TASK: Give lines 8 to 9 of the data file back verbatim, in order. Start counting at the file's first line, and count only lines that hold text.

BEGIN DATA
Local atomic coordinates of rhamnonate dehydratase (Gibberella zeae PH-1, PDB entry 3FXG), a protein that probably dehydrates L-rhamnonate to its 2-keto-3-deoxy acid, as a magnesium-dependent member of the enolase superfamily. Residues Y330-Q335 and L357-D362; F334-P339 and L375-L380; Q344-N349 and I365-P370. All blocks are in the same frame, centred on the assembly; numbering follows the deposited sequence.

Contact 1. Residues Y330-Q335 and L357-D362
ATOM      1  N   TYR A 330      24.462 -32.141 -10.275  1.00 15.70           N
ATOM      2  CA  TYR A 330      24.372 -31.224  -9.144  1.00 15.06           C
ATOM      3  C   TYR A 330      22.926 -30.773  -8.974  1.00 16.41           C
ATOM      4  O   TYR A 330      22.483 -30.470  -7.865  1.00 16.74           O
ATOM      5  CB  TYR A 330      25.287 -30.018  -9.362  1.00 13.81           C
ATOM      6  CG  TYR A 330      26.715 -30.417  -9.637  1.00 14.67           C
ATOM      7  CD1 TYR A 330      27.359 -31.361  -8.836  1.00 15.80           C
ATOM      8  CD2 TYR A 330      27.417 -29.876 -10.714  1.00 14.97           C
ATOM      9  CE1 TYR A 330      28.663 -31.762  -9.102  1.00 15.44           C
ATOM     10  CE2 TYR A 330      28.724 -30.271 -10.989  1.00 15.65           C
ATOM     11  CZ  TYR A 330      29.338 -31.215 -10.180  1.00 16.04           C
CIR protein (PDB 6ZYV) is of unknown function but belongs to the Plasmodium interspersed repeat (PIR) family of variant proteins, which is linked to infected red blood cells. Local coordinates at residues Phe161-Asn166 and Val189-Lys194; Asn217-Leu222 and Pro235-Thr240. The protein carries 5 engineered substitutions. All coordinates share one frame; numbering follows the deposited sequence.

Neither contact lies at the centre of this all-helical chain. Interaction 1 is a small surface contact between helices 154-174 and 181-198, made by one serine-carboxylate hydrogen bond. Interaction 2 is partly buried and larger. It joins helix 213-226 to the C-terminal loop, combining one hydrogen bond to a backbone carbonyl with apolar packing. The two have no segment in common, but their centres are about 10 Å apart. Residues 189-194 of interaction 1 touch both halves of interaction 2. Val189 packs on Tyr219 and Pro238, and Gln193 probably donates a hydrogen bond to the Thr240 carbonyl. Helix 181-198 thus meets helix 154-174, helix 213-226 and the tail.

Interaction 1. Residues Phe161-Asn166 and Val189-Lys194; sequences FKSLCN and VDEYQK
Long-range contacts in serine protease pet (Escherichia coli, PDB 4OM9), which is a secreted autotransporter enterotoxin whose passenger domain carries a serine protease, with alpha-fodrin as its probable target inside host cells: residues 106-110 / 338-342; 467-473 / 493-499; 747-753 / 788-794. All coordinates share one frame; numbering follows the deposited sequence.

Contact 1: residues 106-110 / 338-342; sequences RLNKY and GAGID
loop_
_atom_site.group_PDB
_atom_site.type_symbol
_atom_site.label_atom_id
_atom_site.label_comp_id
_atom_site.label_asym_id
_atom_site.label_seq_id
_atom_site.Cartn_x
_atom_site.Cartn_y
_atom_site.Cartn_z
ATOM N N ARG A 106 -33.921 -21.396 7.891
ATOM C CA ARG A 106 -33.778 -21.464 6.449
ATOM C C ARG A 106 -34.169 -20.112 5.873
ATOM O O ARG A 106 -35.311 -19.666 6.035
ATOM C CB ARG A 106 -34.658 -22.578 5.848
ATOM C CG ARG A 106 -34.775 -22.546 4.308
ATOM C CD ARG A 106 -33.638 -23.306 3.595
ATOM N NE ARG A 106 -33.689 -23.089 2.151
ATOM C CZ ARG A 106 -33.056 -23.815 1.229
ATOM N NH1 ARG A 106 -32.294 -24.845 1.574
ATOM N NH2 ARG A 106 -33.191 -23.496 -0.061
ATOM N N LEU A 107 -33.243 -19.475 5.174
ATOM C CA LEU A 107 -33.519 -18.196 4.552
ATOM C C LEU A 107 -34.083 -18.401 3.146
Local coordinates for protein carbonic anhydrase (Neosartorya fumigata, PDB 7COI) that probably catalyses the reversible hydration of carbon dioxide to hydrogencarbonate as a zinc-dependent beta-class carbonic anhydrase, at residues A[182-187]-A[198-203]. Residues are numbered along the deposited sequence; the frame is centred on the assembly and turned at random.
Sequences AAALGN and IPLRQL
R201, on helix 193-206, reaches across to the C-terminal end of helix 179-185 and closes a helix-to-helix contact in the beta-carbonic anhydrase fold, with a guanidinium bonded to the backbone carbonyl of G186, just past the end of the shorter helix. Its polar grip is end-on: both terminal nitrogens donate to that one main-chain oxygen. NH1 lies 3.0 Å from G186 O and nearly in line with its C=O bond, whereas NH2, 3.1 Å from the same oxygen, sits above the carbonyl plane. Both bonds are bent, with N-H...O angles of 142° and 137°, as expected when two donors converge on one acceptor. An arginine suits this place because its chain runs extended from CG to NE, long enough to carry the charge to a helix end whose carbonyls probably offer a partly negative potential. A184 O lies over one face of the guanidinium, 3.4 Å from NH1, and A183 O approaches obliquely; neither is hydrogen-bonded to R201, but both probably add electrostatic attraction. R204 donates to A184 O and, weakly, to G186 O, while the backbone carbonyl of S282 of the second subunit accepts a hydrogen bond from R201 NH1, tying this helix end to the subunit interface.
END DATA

ATOM      6  CG  TYR A 330      26.715 -30.417  -9.637  1.00 14.67           C
ATOM      7  CD1 TYR A 330      27.359 -31.361  -8.836  1.00 15.80           C